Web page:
Mahler's wife, Alma, was ill and could not accompany him to Cologne for the premiere, and to that unhappy circumstance we owe one of the composer’s most remarkable and delightful letters, written just after the first rehearsal. Of the symphony he wrote: “Heavens, what is the public to make of this chaos in which new worlds are forever being engendered, only to crumble into ruin the next moment? What are they to say to this primeval music, this foaming, roaring, raging sea of sound, to these dancing stars, to these breathtaking, iridescent, and flashing breakers?”
For the composer Ernst Krenek, the Fifth Symphony is the work with which Mahler enters “upon the territory of the ‘new’ music of the twentieth century.” And to return for a moment to Mahler’s report from Cologne: “Oh that I might give my symphony its first performance fifty years after my death! . . . Oh that I were a Cologne town councilor with a box at the Municipal Theater and at the Gürzenich Hall and could look down upon all modern music!”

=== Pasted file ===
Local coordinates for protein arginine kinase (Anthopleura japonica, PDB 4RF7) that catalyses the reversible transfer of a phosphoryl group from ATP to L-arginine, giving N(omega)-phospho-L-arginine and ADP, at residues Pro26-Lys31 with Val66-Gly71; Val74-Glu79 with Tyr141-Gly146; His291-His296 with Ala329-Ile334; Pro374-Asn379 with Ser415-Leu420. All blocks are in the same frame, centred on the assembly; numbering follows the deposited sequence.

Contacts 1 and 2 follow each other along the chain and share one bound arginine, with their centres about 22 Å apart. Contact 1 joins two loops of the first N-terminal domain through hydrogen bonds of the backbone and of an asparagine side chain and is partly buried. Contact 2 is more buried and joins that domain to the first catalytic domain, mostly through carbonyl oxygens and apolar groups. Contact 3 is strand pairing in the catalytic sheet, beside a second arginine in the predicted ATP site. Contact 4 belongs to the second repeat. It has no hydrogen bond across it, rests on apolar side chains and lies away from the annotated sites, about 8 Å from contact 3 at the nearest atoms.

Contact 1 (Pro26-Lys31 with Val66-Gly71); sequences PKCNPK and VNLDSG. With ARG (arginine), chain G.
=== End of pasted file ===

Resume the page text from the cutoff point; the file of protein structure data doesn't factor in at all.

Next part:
Mahler casts the work in five movements, but some large Roman numerals in the score indicate a more basic division into three sections, consisting respectively of the first two, the third, and the last two movements. At the center stands the Scherzo, its place in the design pleasingly ambiguous in that it is framed between larger structural units (Sections I and III) but is itself longer than any other single movement.
Mahler begins with funeral music. He starts here with the summons of the single trumpet. Most of the orchestra is drawn into this darkly sonorous exordium, whose purpose is to prepare a lament sung by violins and cellos. At least that is how it is sung to begin with, but it is characteristic of Mahler’s scoring that colors and textures, weights and balances, degrees of light and shade shift from moment to moment. Something else that changes is the melody itself. Ask six friends who know this symphony to sing this dirge for you and you may well get six versions, no two of them identical but all of them correct. It is a wonderful play of perpetual variation.